thinks too much's Profile

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In my family, the outlaws are the members of the family that have no legal connection. So my brother's wife's parents are the "outlaws" to my folks and the "inlaws" to my brother. Also, my partner's mother always gets tickled when I refer to her as my "Mother outlaw" since I'm not married to her kid. In short, the people who belong at a family gathering, and there is no other obvious term.

What cooking gadgets changed your life?... Well at least your cooking?

I'm with you on the immersion blender and would add the microplane grater to it.

Butch & Babe's in Burlington, VT

I really enjoyed their mac and cheese pancakes with the habanero syrup too!

Simple Good Things

Rockland Bakery in Nanuet does many rolls very well: good crust, soft innards. Not sure which style of hard roll you are thinking of.

Cocktail party eats -- a report

I am with everyone else. This is the way I fantasize my parties will look like. I also deeply appreciate that you outlined what was prepped ahead of time, frozen and reheated. It shows that your superpower is planning ahead of time!

What do you not order in restaurants...

Creme brulee. Chocolate mousse. Both are shamefully easy to make.

Uncle Pop Pop's - Tapas in Essex, VT

I can recall a mixed review, but didn't she praise some pieces a lot while she called one sandwich dry? I don't really trust and all-positive review anyway. This isn't a perfect place, but you nailed it on the head: this is a place that you root for.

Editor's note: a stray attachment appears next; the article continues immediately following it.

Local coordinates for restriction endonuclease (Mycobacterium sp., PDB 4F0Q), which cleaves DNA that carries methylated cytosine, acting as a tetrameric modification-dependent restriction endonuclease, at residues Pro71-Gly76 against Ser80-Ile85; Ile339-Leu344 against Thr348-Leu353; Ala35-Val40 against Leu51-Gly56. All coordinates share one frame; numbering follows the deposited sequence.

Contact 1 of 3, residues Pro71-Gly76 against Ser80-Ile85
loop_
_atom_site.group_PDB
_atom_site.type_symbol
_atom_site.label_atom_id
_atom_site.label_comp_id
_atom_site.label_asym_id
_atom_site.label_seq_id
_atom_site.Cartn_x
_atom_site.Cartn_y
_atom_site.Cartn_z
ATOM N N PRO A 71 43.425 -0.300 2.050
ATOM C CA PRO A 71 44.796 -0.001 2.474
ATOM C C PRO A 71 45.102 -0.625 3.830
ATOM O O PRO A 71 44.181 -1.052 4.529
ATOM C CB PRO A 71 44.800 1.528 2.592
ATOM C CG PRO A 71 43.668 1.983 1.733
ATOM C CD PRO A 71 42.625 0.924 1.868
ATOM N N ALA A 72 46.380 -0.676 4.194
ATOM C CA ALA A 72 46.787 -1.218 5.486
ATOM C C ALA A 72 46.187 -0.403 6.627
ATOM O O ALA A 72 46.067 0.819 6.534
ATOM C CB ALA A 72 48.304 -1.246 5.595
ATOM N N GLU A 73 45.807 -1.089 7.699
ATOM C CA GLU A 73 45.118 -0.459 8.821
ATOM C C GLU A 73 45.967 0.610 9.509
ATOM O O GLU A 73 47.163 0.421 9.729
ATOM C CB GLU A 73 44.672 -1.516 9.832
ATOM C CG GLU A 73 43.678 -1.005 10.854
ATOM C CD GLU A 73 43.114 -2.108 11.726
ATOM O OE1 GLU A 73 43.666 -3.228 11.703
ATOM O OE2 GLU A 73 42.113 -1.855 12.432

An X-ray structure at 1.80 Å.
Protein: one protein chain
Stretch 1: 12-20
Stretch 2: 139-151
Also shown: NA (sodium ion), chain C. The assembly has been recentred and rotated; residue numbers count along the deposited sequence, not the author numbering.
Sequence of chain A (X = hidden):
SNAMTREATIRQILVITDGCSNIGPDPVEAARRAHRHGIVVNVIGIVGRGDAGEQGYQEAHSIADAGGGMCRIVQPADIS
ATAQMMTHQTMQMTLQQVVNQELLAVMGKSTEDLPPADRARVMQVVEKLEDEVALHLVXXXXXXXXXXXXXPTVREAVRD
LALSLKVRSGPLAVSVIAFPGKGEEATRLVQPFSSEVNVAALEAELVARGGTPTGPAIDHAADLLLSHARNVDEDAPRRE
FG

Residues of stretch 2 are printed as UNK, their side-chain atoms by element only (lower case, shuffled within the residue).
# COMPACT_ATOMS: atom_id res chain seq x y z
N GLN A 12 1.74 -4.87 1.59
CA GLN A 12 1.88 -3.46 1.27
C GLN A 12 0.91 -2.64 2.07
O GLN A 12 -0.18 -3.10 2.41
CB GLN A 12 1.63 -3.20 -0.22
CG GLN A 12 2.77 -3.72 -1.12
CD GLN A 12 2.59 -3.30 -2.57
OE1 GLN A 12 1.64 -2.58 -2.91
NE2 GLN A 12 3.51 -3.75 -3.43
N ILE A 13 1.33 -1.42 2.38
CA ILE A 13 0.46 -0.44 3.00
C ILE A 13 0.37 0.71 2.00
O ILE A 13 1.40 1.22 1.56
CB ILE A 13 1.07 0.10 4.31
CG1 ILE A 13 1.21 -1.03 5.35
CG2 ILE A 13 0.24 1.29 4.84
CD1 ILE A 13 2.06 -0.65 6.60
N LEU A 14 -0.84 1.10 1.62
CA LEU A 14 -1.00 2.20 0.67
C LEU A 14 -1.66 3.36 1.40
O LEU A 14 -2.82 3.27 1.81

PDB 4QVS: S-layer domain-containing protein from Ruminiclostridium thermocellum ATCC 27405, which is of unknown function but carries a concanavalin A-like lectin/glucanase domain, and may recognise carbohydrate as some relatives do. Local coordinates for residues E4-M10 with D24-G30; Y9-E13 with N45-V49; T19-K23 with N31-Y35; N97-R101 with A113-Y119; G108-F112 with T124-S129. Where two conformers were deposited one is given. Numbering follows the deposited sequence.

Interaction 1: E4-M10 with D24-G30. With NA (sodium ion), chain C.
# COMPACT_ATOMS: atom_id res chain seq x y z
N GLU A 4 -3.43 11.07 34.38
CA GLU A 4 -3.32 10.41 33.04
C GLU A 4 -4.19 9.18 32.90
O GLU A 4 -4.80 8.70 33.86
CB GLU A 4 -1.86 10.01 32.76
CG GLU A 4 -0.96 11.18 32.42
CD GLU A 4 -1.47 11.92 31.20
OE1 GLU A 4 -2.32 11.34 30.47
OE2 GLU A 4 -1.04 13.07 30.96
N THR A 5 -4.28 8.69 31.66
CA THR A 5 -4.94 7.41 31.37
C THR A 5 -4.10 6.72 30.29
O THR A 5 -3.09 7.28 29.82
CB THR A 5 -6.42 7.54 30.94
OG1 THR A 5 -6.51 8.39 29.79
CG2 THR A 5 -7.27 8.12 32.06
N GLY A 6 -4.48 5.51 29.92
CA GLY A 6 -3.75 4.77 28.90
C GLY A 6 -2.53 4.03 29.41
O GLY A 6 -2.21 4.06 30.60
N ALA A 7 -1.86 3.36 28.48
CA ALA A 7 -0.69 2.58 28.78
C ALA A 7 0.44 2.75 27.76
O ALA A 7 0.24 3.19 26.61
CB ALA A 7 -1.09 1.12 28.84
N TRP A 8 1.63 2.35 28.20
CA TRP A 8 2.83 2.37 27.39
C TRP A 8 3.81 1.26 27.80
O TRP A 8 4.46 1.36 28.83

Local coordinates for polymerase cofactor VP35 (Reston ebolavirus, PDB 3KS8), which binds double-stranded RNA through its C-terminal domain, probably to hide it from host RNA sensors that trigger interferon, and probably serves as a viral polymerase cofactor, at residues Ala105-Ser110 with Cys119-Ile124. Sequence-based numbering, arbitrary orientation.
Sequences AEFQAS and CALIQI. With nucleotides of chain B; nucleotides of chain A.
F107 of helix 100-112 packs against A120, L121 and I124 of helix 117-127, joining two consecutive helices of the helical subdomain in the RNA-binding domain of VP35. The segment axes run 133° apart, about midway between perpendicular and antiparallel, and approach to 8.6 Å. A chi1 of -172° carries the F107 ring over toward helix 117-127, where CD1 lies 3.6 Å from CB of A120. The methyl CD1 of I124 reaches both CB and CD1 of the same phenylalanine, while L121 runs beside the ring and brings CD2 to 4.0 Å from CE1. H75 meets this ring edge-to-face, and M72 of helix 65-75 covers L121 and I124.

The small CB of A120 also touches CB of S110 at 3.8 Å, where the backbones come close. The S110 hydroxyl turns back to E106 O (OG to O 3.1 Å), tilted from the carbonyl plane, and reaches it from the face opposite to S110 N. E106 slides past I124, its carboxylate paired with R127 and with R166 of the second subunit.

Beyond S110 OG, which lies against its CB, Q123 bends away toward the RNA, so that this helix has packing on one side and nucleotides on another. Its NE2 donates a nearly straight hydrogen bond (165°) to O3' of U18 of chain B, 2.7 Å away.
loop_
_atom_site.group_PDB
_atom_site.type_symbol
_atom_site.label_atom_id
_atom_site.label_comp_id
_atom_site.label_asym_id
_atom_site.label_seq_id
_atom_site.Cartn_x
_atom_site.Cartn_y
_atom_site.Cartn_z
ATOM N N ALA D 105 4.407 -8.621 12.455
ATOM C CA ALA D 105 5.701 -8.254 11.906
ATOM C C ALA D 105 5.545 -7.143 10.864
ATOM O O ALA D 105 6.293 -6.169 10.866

Uncle Pop Pop's - Tapas in Essex, VT

I had read about this place a couple times over the last couple months. It's a tiny place in a strip mall close to Lowe's, but I hadn't paid a visit until yesterday evening. Small plates, reasonable prices. The two of us wound up with five plates to share, 2 glasses of wine and a cookie, and walked out with full bellies for $40 before tip.

The owner, Adam, is clearly chasing his dream. He will happily tell you about his sources for chorizo and serrano ham. The shrimp are both sweet and smoky. He even makes his own saffron aioli from olive oil, and you can taste the difference! His wife makes the desserts.

Cabane a sucre Au Pied de Cochon

Feel free to bring your own. They will seal better than the average to-go container, and you can bring more size appropriate containers and your nougat won't melt from proximity to your apple taffy (or whatever they are providing this fall)

Work trip lands me just outside of Burlington for 2 weeks

Two weeks in town is a lot of meals to expense, so you should have more time than just to hit the high points.

El Cortijo, like much of the Farmhouse empire, always strikes me as better on paper than reality, e.g. 2 bite tacos for $4. Farmhouse is the best of their lot IMHO, especially if their lamb burger is on the specials list.